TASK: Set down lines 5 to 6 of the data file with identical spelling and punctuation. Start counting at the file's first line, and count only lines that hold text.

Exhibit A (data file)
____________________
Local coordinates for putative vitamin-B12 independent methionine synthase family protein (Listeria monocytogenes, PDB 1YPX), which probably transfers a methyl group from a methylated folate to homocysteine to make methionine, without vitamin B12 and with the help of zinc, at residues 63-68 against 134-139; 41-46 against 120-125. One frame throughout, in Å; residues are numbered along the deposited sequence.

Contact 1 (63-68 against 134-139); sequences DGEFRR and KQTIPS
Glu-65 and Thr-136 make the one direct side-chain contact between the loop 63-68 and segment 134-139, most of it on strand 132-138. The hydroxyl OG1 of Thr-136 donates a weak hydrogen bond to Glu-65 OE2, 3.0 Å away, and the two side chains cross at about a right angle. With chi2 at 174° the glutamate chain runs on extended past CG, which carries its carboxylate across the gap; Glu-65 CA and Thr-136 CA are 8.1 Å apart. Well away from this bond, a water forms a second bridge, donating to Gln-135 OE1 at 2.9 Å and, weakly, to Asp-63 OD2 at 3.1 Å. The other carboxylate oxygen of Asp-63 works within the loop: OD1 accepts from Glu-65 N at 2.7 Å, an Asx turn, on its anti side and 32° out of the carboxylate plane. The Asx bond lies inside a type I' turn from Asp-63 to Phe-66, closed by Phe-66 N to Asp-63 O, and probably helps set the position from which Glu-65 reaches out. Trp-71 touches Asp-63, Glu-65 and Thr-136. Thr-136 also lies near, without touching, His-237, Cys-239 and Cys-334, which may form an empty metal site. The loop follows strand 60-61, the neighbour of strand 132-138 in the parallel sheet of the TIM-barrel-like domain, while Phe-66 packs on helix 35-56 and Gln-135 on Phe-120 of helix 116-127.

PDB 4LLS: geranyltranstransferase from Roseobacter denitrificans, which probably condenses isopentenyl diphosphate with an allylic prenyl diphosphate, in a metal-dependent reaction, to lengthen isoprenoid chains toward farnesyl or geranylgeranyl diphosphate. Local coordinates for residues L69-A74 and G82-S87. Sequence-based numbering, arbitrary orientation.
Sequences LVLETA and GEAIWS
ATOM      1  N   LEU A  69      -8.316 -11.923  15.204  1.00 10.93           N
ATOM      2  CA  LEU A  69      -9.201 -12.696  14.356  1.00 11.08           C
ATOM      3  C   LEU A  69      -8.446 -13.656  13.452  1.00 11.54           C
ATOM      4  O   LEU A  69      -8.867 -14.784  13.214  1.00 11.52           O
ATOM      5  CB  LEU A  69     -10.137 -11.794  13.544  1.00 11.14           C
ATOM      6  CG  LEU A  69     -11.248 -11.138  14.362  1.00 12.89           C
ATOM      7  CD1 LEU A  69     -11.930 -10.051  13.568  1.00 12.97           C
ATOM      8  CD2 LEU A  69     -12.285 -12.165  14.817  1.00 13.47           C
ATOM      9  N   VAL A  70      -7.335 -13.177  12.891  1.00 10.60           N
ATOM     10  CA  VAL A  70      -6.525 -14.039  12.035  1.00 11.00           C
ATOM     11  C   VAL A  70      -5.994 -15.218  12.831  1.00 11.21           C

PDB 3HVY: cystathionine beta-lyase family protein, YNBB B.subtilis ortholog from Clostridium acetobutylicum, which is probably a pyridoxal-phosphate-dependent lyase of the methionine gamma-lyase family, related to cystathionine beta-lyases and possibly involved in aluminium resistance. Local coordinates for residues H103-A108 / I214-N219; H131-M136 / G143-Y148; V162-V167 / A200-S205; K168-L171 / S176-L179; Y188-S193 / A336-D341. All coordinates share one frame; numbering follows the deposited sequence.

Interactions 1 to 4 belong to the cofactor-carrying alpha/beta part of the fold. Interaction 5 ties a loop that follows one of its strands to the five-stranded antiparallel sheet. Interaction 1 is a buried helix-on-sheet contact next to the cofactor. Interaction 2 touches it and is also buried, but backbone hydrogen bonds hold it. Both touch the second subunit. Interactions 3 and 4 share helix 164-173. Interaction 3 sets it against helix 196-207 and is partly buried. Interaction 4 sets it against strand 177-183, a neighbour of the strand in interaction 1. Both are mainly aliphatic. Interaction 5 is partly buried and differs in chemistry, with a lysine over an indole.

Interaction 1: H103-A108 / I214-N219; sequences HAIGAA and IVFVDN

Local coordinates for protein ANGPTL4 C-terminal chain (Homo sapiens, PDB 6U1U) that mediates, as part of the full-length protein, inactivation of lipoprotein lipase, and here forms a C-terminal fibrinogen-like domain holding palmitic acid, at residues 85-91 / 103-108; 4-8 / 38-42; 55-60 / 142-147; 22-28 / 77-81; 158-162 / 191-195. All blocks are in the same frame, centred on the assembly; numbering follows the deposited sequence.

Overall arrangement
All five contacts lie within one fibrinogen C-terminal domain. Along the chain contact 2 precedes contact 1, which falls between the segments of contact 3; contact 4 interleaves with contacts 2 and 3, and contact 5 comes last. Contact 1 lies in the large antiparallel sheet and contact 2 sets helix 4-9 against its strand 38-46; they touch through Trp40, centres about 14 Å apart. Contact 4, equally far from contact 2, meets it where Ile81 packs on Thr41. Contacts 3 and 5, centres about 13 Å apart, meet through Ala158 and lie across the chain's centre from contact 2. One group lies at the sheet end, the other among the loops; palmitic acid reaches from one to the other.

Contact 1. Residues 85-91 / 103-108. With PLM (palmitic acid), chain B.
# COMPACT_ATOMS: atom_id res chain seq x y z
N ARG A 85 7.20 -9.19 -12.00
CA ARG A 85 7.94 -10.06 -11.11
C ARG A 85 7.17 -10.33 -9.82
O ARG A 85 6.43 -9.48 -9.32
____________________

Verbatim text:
Sequences LVLETA and GEAIWS
ATOM      1  N   LEU A  69      -8.316 -11.923  15.204  1.00 10.93           N